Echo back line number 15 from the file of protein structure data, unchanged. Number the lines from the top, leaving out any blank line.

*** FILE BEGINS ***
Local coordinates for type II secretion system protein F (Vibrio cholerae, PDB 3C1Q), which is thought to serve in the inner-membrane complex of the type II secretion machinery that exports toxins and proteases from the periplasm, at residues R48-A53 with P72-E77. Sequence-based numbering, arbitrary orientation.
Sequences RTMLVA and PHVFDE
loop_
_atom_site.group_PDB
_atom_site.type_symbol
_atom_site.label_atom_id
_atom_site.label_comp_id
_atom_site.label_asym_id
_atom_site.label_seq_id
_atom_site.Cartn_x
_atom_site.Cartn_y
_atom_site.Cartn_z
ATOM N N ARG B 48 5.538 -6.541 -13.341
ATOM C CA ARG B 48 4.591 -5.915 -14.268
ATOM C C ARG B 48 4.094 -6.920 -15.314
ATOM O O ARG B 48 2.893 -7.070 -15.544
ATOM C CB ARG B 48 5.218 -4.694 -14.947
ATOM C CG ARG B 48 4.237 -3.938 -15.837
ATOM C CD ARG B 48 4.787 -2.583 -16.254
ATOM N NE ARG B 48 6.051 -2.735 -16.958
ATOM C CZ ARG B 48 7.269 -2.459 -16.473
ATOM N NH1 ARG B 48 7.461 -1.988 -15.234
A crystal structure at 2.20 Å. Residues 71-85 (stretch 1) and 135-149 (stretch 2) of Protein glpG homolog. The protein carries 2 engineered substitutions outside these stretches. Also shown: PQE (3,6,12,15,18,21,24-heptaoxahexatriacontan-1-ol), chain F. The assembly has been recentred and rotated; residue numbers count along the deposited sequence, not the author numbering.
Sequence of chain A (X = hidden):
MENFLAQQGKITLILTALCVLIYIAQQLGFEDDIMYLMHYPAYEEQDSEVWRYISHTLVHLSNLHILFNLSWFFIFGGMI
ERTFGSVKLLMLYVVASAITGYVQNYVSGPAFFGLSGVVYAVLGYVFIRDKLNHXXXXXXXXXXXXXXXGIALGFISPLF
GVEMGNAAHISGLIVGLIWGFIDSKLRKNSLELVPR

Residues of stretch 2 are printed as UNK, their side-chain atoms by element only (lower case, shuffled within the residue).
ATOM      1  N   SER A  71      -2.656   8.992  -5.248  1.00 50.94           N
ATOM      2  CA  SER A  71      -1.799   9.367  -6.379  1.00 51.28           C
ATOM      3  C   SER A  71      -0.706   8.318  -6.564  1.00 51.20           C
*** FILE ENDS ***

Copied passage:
ATOM C C ARG B 48 4.094 -6.920 -15.314